Analysis shows even small improvements may prevent eye, kidney and nerve damage
WEDNESDAY, May 20 (HealthDay News) -- For diabetics, the key to managing their disease is keeping their blood glucose levels at a normal, low level.
But new studies show just how important this is when it comes to avoiding the complications of the disease, which can include eye, kidney and nerve damage.
Diabetes is a disease in which the body does not produce or properly use insulin, a hormone needed to convert sugar, starches and other food into energy. The studies are based on the analysis of patient records at diabetes clinics in Sweden and also include a large American study.
New statistical methods and the large amount of data made it possible to study the treatments' effectiveness over long periods of time.
"Our results show that the risk of complications 10 to 15 years after the start of treatment probably decreases significantly following even small improvements in blood glucose control," said physician Marcus Lind, who authored the thesis, recently presented at the Sahlgrenska Academy, University of Gothenburg, Sweden. "If the treatment of all Swedish diabetes patients could be even slightly improved, we believe that tens of thousands of cases of injuries to the eyes, kidneys, heart, nerves and brain could be prevented."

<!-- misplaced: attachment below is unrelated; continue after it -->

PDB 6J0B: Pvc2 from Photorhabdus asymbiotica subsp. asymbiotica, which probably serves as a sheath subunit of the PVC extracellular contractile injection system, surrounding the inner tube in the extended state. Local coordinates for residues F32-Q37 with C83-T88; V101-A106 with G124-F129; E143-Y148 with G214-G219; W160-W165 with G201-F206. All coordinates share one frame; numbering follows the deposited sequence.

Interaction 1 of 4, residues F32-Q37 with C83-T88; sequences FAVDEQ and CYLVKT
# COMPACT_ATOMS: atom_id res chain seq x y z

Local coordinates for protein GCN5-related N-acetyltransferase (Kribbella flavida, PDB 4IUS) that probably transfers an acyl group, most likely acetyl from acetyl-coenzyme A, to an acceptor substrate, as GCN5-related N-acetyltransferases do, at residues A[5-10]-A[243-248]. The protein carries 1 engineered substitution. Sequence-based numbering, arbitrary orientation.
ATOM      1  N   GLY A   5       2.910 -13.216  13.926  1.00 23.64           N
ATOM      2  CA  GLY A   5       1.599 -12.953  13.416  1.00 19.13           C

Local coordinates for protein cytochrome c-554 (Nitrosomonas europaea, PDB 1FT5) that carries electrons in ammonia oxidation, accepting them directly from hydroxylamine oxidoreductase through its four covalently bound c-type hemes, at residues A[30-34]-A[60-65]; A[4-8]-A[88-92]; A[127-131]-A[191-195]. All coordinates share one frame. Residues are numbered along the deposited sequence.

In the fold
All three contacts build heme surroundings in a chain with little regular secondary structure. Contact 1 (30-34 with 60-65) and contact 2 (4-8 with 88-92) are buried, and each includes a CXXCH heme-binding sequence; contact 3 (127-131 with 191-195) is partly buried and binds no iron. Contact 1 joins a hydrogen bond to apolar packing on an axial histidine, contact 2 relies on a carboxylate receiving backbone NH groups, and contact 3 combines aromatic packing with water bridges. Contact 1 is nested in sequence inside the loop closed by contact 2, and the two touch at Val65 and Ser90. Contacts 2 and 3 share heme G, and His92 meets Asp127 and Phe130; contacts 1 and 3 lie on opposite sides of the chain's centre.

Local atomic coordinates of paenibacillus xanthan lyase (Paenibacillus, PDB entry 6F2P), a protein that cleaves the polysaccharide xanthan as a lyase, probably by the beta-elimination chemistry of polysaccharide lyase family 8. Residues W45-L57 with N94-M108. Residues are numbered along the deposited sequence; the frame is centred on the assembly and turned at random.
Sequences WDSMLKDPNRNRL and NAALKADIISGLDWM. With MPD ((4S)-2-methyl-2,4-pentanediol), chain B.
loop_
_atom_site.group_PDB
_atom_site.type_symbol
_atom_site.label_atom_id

The American Diabetes Association says that in order to gain tight control over your blood glucose, you must pay more attention to your diet and exercise, and you need to check your blood glucose levels more often.
While you might want to get your blood glucose in line, the real goal is to prevent complications later, but you will also see benefits right away, the association states. You will probably feel better and have more energy, and you can vary your activities more and won't be locked into having your meals at the same time each day.
Diabetic patients shouldn't try this kind of tight control on their own, however, the association suggests. A good health care team is a must. Choose a doctor who understands diabetes and who has ties with other health professionals, such as dietitians.
The U.S. National Institutes of Health has more about diabetes.
-- Dennis Thompson
SOURCE: University of Gothenburg, news release, May 11, 2009
All rights reserved